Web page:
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Penn State Offering Weekly Incentives for Students and Employees Who Get COVID-19 Vaccine

Following its plan to provide incentives for getting the COVID-19 vaccine rather than requiring it, Penn State announced on Tuesday that it will have weekly prize drawings for students and employees who provide proof that they got their shots.

Beginning June 7 and continuing through Aug. 23, those who submit their vaccination status and complete an online form will be entered for the drawings each week for a $1,000 payment, $100 Barnes & Noble gift card (four winners each week) and a football signed by Penn State football coach James Franklin.

All students and employees at all campuses who have already received the vaccine or who receive it in the future are eligible.

Students at University Park, Commonwealth Campuses and Dickinson Law can upload their vaccination records through myUHS. Beginning Wednesday, World Campus students and employees can do so through SalesForce Health Cloud.

Fully vaccinated students may also be exempt from some health and safety protocols, such as testing and quarantine.

Separately, Kirk French, teaching professor of anthropology, has worked with State College businesses to provide gift cards for textbooks, merchandise, bars and restaurants as incentives for students to get vaccinated.

French said that those agreements will be turned over to the university for use in their drawings.

In a video released on Tuesday and featuring other faculty, students, community members and James Franklin, French encouraged vaccinations and challenged the university “to up the ante” by adding tuition waivers and football tickets to the incentive drawings.

On May 12, Penn State’s Faculty Senate voted 113-31 in favor of a resolution recommending the university mandate COVID-19 vaccines for students and employees before returning to campus for the fall 2021 semester.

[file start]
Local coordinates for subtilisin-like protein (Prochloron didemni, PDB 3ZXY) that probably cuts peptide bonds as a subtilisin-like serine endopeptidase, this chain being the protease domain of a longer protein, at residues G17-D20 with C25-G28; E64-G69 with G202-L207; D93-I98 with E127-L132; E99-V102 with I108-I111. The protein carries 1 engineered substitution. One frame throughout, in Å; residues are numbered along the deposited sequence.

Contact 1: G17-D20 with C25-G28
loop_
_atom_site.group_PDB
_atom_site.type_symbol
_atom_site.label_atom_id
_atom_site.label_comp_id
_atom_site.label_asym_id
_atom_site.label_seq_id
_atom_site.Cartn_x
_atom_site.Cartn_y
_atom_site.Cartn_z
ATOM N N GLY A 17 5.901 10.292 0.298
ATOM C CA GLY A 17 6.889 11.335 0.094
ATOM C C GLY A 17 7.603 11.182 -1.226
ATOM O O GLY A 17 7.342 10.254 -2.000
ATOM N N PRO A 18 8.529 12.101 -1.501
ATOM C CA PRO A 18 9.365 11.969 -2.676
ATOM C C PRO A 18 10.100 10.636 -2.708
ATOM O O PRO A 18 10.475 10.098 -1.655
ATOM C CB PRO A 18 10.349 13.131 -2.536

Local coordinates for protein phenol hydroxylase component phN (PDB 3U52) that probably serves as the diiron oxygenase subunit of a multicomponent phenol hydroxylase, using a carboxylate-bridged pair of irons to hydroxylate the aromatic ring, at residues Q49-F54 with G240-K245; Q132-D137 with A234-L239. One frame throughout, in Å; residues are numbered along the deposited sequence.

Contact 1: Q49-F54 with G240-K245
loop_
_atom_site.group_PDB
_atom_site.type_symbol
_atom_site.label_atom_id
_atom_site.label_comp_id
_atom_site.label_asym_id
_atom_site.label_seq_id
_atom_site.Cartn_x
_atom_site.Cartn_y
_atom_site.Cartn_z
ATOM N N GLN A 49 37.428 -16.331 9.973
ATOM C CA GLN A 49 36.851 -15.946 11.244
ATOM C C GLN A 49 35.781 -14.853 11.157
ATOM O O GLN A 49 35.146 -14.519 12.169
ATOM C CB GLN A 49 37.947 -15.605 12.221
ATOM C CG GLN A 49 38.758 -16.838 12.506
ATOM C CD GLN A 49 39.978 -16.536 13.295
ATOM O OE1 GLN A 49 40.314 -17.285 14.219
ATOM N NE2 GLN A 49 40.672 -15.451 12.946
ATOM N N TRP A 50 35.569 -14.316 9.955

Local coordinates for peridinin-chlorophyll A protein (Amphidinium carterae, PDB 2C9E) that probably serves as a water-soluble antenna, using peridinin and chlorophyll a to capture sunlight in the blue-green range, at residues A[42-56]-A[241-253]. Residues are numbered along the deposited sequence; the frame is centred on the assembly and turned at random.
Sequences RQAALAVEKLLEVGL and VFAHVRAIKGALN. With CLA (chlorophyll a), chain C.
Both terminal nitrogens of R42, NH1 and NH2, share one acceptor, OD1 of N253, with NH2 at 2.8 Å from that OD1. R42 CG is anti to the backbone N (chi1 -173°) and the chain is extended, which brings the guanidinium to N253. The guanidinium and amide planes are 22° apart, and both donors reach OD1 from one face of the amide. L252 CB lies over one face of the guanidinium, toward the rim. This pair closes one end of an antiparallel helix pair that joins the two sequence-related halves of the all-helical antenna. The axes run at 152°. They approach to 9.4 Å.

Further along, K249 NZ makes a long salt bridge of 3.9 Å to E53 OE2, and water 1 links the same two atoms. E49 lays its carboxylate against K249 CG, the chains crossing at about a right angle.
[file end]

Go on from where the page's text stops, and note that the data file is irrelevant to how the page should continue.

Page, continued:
Since vaccines have become available, however, administrators have indicated they have no intention of requiring COVID-19 vaccinations and instead said they would focus on incentives. Provost Nick Jones reiterated that stance during the Faculty Senate meeting. He added that the university may consider some restrictive measures for those who do not get the vaccine, but that no specific decisions had been made.

In Pennsylvania, 21 colleges and universities — nearly all private — are requiring COVID-19 vaccinations, according to the Chronicle of Higher Education. Big Ten schools Northwestern, Indiana, Maryland, Michigan and Rutgers are requiring the vaccine

Penn State officials also have said their other focus is on making the vaccine as widely available as possible by working with the Department of Health and local providers.

University Health Services will holding a vaccine clinic from 9 a.m. to 4 p.m. on June 28 and 29 in the HUB-Robeson Center’s Alumni Hall. More details will be provided at a later date, according to a news release.

“At this time there is no better or easier way to protect yourself and others from COVID-19 than to get vaccinated,” Kelly Wolgast, director of the university’s COVID-19 Operations Control Center, said in a statement. “The vaccines are scientifically proven to be effective. However, it’s important to keep in mind that it takes time for the vaccine to be fully effective. There’s a three- or four-week wait between the two-dose vaccines and then another two weeks after the second or single dose before you are considered to be fully vaccinated. For this reason, we encourage students to get vaccinated as soon as possible so that they are fully immunized before the start of the fall semester.”

In Centre County Vaccination appointments for ages 12 and older are available through Centre Volunteers in MedicineMount Nittany Health and through other pharmacies and providers listed at The state-run Regional Vaccination Clinic at the Bryce Jordan Center offers vaccines to individuals 18 and older by appointment or walk-in.

As of Tuesday morning, 68,910 people in Centre County are fully vaccinated and 13,337 have received a first dose.